Latest articles by The Solar Nerd

Keep up to date on industry news and articles relevant to green living and the solar homeowner.

An image of the night sky.
How do home solar panels work at night, on cloudy days, or under snow?
Solar panels work by collecting sunlight and magically turning it into electricity to power your home. So does that mean when the sun goes down your electricity turns off and you can’t watch Game of Thrones? Actually, no. Read more to learn about how electricity continues to work seemlessly in a solar home, even when it’s dark, cloudy, or your panels are covered in snow. First, an explanation. Sunlight is made up of elementary particles called photons.
A piggy bank in which you can put the money you save by going solar.
Do solar panels add value to your home?
For many people who are thinking of adding solar panels to their house, knowing whether they will add or reduce the value of your house is a really important question. While it makes sense that any type of improvement to your home, including solar panels, should increase its value, there are a few caveats to be aware of when it comes to solar. First of all, when it comes to the question of whether or not solar will increase your home value, the answer in most cases is yes.
Illustration of people calculating the financial cost of solar panels.
Are solar panels worth it in 2022?
Thinking about solar panels for your home? It’s a major investment: even in states that offer multiple incentives, you’ll still be paying multiple thousands of dollars. Fortunately, the price of solar continues to drop, and in 2022 the cost of renewable energy - especially wind and solar - has fallen to the point where it’s cheaper than fossil fuels in many locations. But how about for the homeowner? Home solar panels can be worth it, but it depends on a few key factors: whether your home is suitable for solar, what your financial opportunity cost for purchasing solar is, what type of financing you’re prepared to use, and how personally important the environmental benefits are to you.
How many solar panels do I need to run my house?
People often ask how many solar panels it takes to run a home with a particular square footage - a 2,000 foot or 2,500 house, for example. But square footage won’t answer that question because different homes of the same size can use wildly different amounts of electricity. The number of solar panels you need to run your home depends completely on how much electricity you use in a year. You can find this out by getting a copy of your electric bill and looking for the section that tells you how many kilowatt hours you were billed for.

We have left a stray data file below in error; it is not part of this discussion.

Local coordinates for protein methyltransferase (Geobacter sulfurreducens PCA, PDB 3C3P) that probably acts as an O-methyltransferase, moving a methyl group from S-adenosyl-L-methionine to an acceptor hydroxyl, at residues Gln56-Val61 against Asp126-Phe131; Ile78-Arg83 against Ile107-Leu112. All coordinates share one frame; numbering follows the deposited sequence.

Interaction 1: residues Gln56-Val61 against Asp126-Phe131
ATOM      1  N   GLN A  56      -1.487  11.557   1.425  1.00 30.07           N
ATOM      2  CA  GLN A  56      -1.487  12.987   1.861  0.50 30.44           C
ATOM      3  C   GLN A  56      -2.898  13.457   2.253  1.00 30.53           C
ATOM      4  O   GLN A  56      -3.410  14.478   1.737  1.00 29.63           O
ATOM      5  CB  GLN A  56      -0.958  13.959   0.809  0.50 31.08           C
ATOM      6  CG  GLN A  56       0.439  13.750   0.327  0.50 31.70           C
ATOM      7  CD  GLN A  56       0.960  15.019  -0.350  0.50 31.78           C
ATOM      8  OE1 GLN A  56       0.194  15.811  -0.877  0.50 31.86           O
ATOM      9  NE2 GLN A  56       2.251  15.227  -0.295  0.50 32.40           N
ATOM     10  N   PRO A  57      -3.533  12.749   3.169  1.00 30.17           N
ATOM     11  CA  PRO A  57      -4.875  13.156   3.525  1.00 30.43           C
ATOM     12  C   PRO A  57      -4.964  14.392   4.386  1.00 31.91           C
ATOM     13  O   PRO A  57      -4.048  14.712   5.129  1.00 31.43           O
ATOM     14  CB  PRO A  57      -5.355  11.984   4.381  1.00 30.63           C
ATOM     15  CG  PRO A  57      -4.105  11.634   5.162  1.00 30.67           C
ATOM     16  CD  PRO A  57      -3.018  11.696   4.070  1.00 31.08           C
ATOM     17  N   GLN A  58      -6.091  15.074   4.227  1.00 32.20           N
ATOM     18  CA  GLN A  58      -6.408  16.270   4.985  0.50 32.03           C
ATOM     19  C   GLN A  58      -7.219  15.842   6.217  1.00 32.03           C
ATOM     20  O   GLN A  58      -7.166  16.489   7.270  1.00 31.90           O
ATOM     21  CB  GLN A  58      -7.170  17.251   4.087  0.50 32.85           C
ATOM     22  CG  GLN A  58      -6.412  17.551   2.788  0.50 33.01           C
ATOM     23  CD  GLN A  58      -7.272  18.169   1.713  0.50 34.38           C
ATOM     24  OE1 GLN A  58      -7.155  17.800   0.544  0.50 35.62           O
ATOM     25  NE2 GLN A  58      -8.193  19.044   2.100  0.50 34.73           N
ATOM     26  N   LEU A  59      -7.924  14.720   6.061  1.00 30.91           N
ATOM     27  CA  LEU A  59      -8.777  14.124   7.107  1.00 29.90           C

How much do solar panels for your home cost in 2019?
When you buy a home solar photovoltaic system, these are the factors that make up the price that you pay: Hardware costs, which includes panels, inverters, racking, and wiring; Labor; Soft costs, which includes system design, permitting, and customer acquisition costs (marketing and sales); Sales taxes; Incentives (federal, state, and local) These factors vary from state-to-state, and even cities in the same state can have different prices due to local incentives.
Example of a smart thermostat made by Nest.
How to get rebates on a smart thermostat (or even a free one)
Did you know that many utility companies give sizable rebates when you purchase a Nest, Ecobee, or other smart thermostat? In fact, you can sometimes get one completely free. They do this because smart thermostats help reduce energy loads, and dealing with peak power demands is one of the most difficult challenges for a utility. Reducing demand through improved efficiency is the easiest and most economical way to deal with this challenge, and it can help the utilities delay or avoid costly infrastructure upgrades.
This 3d map shows you what 1.4 million solar installations looks like
You’ve heard about the revolution in solar, how plummeting prices means that so many people are now choosing to put solar panels on their homes and generate their own green electricity. But what does that really look like? Well, it looks like our map! Using data from the Open PV project at the National Renewable Energy Laboratory and Lawrence Berkeley National Laboratory, we plotted a three-dimensional map that shows the number of residential solar installations down to the zip code level.